Wednesday, April 2, 2008

Into the Bush

My next Easter Break adventure involved bushwalking in Ku-Ring-Gai Chase National Park, a 45-minute to an hour train ride north. After my daytrip to Palm Beach and Avalon, I felt ok exploring on my own and was looking forward to the 9km hike I’d plotted out. I know my aim is to “get lost,” but I also need to live to blog about it, so a planned route and map seemed in order.

Once I got there, I was very glad to be prepared as I was because the hike definitely took me out of my comfort zone. Ku-Ring-Gai covers almost 37,000 acres, and at least in the section where I started in Berowra, there weren’t any clearly marked trails with happy arrows or park ranger booths to keep you on the right track. For the first half-hour, I wasn’t even positive I was on the path I intended to be on. Looking back, I probably should have gone with a buddy, but I read too much Kerouac this summer and going alone seemed like a good idea.

Once I reached the creek at the bottom of the trail, I felt surer of where I was going. All I had to do was follow the creek for the next two hours.

Well, even that was easier said than done. The bush was very overgrown and the path became hard to follow at points. Huge spider webs loomed overhead and it always felt like one of these guys was on my arm.

I also ran into this four-foot-long goanna, which scared me out of my pants because I nearly stepped on it without looking.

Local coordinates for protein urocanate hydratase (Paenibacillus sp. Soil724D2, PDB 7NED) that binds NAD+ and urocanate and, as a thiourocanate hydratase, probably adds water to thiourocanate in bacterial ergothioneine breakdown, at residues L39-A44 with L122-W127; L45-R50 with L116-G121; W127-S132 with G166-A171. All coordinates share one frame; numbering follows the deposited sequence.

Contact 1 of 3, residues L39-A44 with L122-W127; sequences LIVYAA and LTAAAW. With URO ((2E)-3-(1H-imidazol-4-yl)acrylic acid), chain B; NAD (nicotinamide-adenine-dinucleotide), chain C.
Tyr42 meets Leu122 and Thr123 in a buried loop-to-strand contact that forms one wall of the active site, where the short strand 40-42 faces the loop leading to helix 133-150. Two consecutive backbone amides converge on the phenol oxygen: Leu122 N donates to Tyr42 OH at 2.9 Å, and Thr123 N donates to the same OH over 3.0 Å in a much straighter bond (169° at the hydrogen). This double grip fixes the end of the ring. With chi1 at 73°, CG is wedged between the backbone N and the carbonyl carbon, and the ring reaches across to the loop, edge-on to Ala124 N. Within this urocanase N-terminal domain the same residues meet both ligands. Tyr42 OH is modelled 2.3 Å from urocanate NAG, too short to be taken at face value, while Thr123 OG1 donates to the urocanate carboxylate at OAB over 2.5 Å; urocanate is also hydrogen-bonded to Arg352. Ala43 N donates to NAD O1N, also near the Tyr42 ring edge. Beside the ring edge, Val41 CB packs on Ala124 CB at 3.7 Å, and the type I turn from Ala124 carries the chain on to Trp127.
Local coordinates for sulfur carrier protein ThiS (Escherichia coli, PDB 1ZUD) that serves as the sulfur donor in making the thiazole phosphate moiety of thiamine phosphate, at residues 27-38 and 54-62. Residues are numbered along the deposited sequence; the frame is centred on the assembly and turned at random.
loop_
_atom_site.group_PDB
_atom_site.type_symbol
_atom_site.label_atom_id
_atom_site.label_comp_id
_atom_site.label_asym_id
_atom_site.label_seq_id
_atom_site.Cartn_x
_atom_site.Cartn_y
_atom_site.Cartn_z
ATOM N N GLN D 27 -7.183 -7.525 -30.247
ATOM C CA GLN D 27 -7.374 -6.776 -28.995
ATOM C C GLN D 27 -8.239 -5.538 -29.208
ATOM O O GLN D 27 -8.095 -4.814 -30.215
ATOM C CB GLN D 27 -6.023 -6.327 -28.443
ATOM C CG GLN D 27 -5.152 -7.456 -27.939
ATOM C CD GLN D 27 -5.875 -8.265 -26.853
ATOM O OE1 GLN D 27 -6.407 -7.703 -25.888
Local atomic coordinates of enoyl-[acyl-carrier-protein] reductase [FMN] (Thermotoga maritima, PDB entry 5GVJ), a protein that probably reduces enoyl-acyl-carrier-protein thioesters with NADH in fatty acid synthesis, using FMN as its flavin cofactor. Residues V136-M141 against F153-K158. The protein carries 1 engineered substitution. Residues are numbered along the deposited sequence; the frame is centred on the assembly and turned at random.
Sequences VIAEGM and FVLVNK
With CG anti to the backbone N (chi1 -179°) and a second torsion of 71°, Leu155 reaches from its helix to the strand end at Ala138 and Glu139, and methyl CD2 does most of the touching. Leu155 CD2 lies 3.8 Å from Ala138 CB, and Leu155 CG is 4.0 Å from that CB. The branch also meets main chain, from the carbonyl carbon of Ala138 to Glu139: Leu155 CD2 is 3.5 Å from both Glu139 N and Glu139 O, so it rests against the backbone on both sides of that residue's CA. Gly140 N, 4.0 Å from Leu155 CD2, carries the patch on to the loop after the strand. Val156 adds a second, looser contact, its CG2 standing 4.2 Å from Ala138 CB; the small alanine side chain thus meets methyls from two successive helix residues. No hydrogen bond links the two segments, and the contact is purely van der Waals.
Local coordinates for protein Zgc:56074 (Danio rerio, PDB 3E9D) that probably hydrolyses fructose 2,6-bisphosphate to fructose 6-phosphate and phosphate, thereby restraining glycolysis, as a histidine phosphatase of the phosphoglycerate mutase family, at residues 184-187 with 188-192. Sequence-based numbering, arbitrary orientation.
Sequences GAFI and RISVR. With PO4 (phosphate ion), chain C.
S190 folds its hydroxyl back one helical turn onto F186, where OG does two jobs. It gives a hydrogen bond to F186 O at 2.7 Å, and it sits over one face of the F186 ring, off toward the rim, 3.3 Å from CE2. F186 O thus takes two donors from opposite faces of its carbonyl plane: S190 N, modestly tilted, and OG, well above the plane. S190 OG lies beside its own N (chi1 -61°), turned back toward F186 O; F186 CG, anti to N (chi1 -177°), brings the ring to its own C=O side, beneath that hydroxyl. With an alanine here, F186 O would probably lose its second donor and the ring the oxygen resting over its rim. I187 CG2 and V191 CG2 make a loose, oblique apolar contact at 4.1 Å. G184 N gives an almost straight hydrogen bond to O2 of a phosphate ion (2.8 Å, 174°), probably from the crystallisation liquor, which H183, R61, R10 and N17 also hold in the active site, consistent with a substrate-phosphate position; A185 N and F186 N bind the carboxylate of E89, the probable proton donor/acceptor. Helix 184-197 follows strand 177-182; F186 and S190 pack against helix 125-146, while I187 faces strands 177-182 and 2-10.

At this point my shoulders were beginning to ache because of my backpack. Sure, I could have packed lighter, but how much would I regret it if I had left behind that beach towel that could’ve served as a blanket or been fashioned into a tent in the event I got lost in the bush and needed to spend the night before a rescue party found me? Exactly. So I flipped the backpack around to my front because I figure that’s where women are meant to bear loads about that size. Why fight evolution? It helped so I wore it that way except when I saw boats on the creek and felt self-conscious. Hey, who’s that weird girl pregnant with a backpack? And did she just pull out a sandwich?

Like I said, the trail was overgrown with fern and brush. Plus, there were several fallen trees and steep rocks to cross over. I later realized this might have to do with the fact that the Berowra Trail I took was temporarily closed to the public. When I reached the intersection with the Mt. Kuring-Gai Trail, I saw the trail I had come from had been fenced off. Who knew?

After I got to the second trail, I felt much more at ease because I knew I was going the right way and was ahead of schedule. (I attribute this to the fact that my “flight” response is much keener than my “fight” and I booked it through the tall brush and cobwebs.) The Mt. Kuring-Gai Trail was steeper but had wider, more worn paths so I thought less about potential creepy-crawlies around my ankles.

I finally made it up to the top where I found another great scenic sandwich spot. Then I walked down out of the park, through a residential area to the train stop one ahead of where I got off and was home in time for dinner.

Another day, ‘well Done.

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